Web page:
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August 2011
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September 2011

Two New Chicks Add to Saving Micronesian Kingfishers


The Smithsonian National Zoo's Conservation Biology Institute in Front Royal, VA., is celebrating the recent hatching of two Micronesian kingfisher (Todiramphus c. cinnamominus) chicks, a female and male, on July 25 and Aug. 20, respectively.This species has been extinct in the wild for more than 20 years. They are extremely difficult to breed due to incompatibility between males and females and the inability of some parents to successfully raise their own chicks. But these two bring the total population of Micronesian kingfishers to 131 birds. 

“We are encouraged that this pair showed an interest in one another and delighted that they produced fertile eggs,” said Warren Lynch, bird unit manager at SCBI. “We are hand-rearing the chicks, which involves feeding them at two-hour intervals, seven to eight times per day. Should the adults produce fertile eggs again, we will likely let them try to raise the chicks themselves while closely monitoring their parenting skills.”

Both chicks are thriving. The female flies short distances and is increasingly confident and vocal, and the male is beginning to grow feathers and has a healthy appetite for crickets, mice and small lizards.

Prop up


Photo Credit:Smithsonian National Zoo

Micronesian kingfishers are about 6 inches tall and have wide, dorsoventrally-flattened bills. Both sexes have a plume of blue-green feathers on their wings and brown-orange feathers on their heads. Males can be easily identified by their brown-orange breasts and females by their white breasts.

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Black-footed Ferret Milestone Year!


The Black-Footed Ferret, once thought to be extinct in the wild, was rediscovered in 1981 with a small population of 24 animals in Wyoming―30 years later the species’ future is brighter than ever. The Smithsonian Conservation Biology Institute is marking this anniversary with a record-breaking year―50 surviving Black-Footed Ferret kits were born at the Zoo’s Front Royal facility this year, helping to bolster the population of North America’s sole ferret species. Today more than 1,000 ferrets exist in the wild as the result of a successful reintroduction program at six breeding institutions, including SCBI. (For extensive information about SCBI’s success breeding the Black-footed Ferret, visit the Zoo’s Black-Footed Ferret press kit.)





Above, Dr. JoGayle Howard holds ferrets resulting from artificial breeding in 1988. Below, Howard with pups born in 1997.

Photo credits: Julie Larsen-Maher and Jessie Cohen (last 2) / Smithsonian's National Zoo

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Houston Zoo Welcomes Greater Kudu Baby

Kudu 1

This big eared baby kudu was born on Agust 31 in The African Forest at the Houston Zoo. She weighed approximately 15.9 kilos ( 35 pounds) at birth. Her keepers say, "She is bright eyed and quite curious - she's always looking around."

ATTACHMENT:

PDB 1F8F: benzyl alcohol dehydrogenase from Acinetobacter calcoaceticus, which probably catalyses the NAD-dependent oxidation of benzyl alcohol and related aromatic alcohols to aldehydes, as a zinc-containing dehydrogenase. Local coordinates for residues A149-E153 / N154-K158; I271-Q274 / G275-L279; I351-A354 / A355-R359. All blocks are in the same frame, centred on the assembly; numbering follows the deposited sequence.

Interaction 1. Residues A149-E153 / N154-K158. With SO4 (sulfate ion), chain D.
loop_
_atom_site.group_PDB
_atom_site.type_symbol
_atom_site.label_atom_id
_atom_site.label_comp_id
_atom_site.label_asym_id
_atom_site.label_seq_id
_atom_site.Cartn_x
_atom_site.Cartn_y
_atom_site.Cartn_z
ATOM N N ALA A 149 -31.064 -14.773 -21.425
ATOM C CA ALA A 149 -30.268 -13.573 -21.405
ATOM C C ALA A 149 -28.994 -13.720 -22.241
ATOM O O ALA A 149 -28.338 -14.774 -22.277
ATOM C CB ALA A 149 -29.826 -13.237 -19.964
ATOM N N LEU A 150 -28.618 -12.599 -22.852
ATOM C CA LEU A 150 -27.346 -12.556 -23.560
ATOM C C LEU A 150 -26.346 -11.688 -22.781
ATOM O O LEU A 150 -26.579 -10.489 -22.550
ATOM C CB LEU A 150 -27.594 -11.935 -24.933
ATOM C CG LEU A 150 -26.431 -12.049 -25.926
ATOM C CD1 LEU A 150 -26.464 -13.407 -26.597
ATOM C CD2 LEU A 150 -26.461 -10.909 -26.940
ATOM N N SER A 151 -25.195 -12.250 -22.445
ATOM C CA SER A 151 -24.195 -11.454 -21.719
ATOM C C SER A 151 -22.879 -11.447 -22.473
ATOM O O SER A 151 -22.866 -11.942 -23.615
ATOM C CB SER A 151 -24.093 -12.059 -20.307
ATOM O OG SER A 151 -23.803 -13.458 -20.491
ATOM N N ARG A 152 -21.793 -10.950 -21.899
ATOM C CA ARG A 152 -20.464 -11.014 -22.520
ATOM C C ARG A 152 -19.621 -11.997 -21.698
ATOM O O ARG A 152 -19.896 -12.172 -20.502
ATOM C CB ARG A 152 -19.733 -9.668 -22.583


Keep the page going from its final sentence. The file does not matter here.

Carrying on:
Gestation for Greater kudu is about 9 mo. Her mother, Clementine, has proven to be very good with her baby. "The birth was easy. It started in the afternoon and was all of two hours. And the baby nursed right away," the keeper continued. "The calf is doing well and being slowly introduced to the rest of her herd - dad Alfonzo and female Charlotte and her offspring Apollo".

She has yet to be named. The kudu share the habitat with a trio of Southern White rhinos in The African Forest. The newest member of the kudu family will be out in the exhibit after introductions to the rhinos occur.

Just born

Mom cleans


Under mum


Photo Credit: Stephanie Adams/Houston Zoo

You can view a full photo album on the Houston Zoo's website.

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It's a Boy! Baby Grevy's Zebra Born at Great Plains Zoo

Foal 1

The Great Plains Zoo in Sioux Falls, South Dakota has a new Grevy's Zebra baby born over Labor Day weekend to mother Demani.

"It's a healthy baby boy. He's pretty cute," said Allison Douglass, area supervisor at the Zoo.

The newborn has no name yet and is not seeing visitors. He's secluded in a birthing stall with his mom.
He weighs 100 pounds and his mother close to 1,000. Douglass said everything about the delivery was normal. Labor lasted a half-hour. The foal came out of the birth canal front feet first and then the head. He was up and moving around in 30 minutes and nursing within an hour.

If any birth is routine, then the dramatic element in Demani's delivery is her son's place in the world. He is a Grevy's zebra, a species that scientists say is endangered. Africa had 15,000 Grevy's zebras in the late 1970s. The population now is one-sixth that, about 2,500 in the wild, after 30 years of disturbance from people and competition from domestic grazing animals.

Foal 2

Foal 4

Foal 3

Photo Credit: Great Plains Zoo